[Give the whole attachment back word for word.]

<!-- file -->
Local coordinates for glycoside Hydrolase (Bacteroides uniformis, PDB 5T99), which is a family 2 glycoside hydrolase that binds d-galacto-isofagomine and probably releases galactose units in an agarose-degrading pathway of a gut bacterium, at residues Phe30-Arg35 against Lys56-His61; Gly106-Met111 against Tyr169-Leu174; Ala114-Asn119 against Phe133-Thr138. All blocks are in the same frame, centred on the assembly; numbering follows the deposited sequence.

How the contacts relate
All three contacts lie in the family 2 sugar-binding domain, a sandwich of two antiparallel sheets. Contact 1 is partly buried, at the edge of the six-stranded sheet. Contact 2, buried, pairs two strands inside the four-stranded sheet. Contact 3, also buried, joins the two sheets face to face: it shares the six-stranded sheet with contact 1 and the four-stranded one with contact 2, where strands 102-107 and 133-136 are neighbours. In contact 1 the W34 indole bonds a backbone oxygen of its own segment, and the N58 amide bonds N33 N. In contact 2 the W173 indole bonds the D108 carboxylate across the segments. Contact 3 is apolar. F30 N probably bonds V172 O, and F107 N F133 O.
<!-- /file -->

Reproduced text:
Local coordinates for glycoside Hydrolase (Bacteroides uniformis, PDB 5T99), which is a family 2 glycoside hydrolase that binds d-galacto-isofagomine and probably releases galactose units in an agarose-degrading pathway of a gut bacterium, at residues Phe30-Arg35 against Lys56-His61; Gly106-Met111 against Tyr169-Leu174; Ala114-Asn119 against Phe133-Thr138. All blocks are in the same frame, centred on the assembly; numbering follows the deposited sequence.

How the contacts relate
All three contacts lie in the family 2 sugar-binding domain, a sandwich of two antiparallel sheets. Contact 1 is partly buried, at the edge of the six-stranded sheet. Contact 2, buried, pairs two strands inside the four-stranded sheet. Contact 3, also buried, joins the two sheets face to face: it shares the six-stranded sheet with contact 1 and the four-stranded one with contact 2, where strands 102-107 and 133-136 are neighbours. In contact 1 the W34 indole bonds a backbone oxygen of its own segment, and the N58 amide bonds N33 N. In contact 2 the W173 indole bonds the D108 carboxylate across the segments. Contact 3 is apolar. F30 N probably bonds V172 O, and F107 N F133 O.